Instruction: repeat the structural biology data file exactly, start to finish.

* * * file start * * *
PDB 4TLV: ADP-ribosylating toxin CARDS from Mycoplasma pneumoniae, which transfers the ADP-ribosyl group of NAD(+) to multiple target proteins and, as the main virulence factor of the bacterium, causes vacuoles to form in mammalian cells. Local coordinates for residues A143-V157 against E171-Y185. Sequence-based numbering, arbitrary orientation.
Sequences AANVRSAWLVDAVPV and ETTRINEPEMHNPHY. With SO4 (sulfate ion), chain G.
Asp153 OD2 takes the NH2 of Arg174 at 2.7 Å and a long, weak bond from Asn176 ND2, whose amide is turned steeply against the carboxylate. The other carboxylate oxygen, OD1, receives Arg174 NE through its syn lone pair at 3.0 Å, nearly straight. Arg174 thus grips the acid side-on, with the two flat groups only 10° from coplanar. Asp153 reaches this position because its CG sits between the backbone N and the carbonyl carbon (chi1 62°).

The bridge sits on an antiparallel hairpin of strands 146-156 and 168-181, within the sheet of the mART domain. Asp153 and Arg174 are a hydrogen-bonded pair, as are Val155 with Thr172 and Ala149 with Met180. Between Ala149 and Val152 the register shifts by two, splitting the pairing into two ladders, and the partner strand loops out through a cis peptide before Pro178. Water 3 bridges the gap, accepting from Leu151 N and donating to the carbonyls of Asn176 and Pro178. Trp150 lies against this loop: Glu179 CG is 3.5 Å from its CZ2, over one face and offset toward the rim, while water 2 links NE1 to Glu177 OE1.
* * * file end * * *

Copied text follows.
PDB 4TLV: ADP-ribosylating toxin CARDS from Mycoplasma pneumoniae, which transfers the ADP-ribosyl group of NAD(+) to multiple target proteins and, as the main virulence factor of the bacterium, causes vacuoles to form in mammalian cells. Local coordinates for residues A143-V157 against E171-Y185. Sequence-based numbering, arbitrary orientation.
Sequences AANVRSAWLVDAVPV and ETTRINEPEMHNPHY. With SO4 (sulfate ion), chain G.
Asp153 OD2 takes the NH2 of Arg174 at 2.7 Å and a long, weak bond from Asn176 ND2, whose amide is turned steeply against the carboxylate. The other carboxylate oxygen, OD1, receives Arg174 NE through its syn lone pair at 3.0 Å, nearly straight. Arg174 thus grips the acid side-on, with the two flat groups only 10° from coplanar. Asp153 reaches this position because its CG sits between the backbone N and the carbonyl carbon (chi1 62°).

The bridge sits on an antiparallel hairpin of strands 146-156 and 168-181, within the sheet of the mART domain. Asp153 and Arg174 are a hydrogen-bonded pair, as are Val155 with Thr172 and Ala149 with Met180. Between Ala149 and Val152 the register shifts by two, splitting the pairing into two ladders, and the partner strand loops out through a cis peptide before Pro178. Water 3 bridges the gap, accepting from Leu151 N and donating to the carbonyls of Asn176 and Pro178. Trp150 lies against this loop: Glu179 CG is 3.5 Å from its CZ2, over one face and offset toward the rim, while water 2 links NE1 to Glu177 OE1.